In “Curious George” we meet Ted (Will Ferrell), a highly enthusiastic guide at the Bloomsberry Museum, giving a tour to a group of schoolchildren and their teacher Maggie (Drew Barrymore), who happens to be Ted’s biggest fan. When the museum’s owner, Mr. Bloomsberry (Dick Van Dyke), tells Ted that his beloved museum will have to be closed because of meager attendance, they decide drastic measures are needed in a last-ditch effort to save the museum: an amazing new exhibit, never before seen at any museum. Mr. Bloomsberry shows Ted his secret journal with a map to a lost shrine of the African tribe of Zagawa. Finding and bringing back the gigantic idol for an exhibition will save the museum! Ted excitedly starts planning for his trip to Africa, shopping for the proper gear and clothing, including a bright yellow safari outfit and matching hat.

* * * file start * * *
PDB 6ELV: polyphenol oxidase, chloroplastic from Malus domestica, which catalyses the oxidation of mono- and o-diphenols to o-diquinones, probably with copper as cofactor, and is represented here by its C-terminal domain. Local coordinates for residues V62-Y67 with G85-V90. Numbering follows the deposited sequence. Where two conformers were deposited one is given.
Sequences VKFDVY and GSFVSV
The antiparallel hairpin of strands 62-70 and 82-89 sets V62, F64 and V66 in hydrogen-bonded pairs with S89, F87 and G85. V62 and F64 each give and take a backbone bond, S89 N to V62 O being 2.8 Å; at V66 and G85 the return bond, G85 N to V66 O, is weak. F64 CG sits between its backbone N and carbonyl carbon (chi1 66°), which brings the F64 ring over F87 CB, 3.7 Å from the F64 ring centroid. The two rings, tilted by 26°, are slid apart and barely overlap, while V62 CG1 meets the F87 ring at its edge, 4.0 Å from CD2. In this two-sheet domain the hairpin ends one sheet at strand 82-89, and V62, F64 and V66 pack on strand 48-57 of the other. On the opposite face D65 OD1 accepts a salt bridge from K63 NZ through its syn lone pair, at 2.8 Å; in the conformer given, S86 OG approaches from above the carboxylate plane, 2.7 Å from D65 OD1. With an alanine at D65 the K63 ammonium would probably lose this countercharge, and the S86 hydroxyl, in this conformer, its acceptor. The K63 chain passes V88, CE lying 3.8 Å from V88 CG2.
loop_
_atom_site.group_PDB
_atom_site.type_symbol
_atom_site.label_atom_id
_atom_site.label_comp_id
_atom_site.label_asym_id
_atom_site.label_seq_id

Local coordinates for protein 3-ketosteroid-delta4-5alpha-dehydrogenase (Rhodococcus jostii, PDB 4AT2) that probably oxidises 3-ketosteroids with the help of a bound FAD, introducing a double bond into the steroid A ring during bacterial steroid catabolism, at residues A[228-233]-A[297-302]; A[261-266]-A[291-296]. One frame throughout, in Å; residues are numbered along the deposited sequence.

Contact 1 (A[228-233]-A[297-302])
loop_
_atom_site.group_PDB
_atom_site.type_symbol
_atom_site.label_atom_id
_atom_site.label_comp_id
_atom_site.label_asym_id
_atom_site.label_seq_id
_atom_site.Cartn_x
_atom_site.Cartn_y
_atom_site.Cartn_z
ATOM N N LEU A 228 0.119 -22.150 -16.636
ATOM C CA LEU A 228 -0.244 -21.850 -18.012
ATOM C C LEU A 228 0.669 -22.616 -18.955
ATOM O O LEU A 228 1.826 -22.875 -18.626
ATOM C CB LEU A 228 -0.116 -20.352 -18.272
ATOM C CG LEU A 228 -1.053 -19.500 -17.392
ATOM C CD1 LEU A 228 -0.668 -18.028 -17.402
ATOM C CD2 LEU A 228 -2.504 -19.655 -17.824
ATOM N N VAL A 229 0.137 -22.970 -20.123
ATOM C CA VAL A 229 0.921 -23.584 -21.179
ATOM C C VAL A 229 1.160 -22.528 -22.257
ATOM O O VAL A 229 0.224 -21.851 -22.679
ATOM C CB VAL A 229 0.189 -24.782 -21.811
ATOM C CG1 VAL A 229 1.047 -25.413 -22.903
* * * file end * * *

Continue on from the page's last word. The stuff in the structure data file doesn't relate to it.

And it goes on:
But Bloomsberry, Jr. (David Cross), who would like nothing more than to see the museum converted into a parking lot, covertly sabotages the expeditionremoving important pages with the location of the idol from the secret journaljust as Ted is about to set sail.
In the jungle, a mischievous little monkey spies Ted in the distance and decides to make friends with The Man with the Yellow Hat. The two play a fun game of peek-a-boo before Ted gets down to business. He now finds what he believes to be the ancient idol, and he is shocked to find that it isn’t giant at allit is absolutely tiny! The dejected explorer sends a photograph of his discovery to Mr. Bloomsberry, who mistakenly believes the picture to be that of the enormous idol. Bloomsberry, Sr. is overjoyed, while Tedoblivious to the mistakeis crestfallen. He finds a much-needed distraction to his worries when he succumbs to the charms of the playful monkey, and a true friendship is born. When it comes time for Ted to leave Africa, his new friend secretly stows away aboard the ship.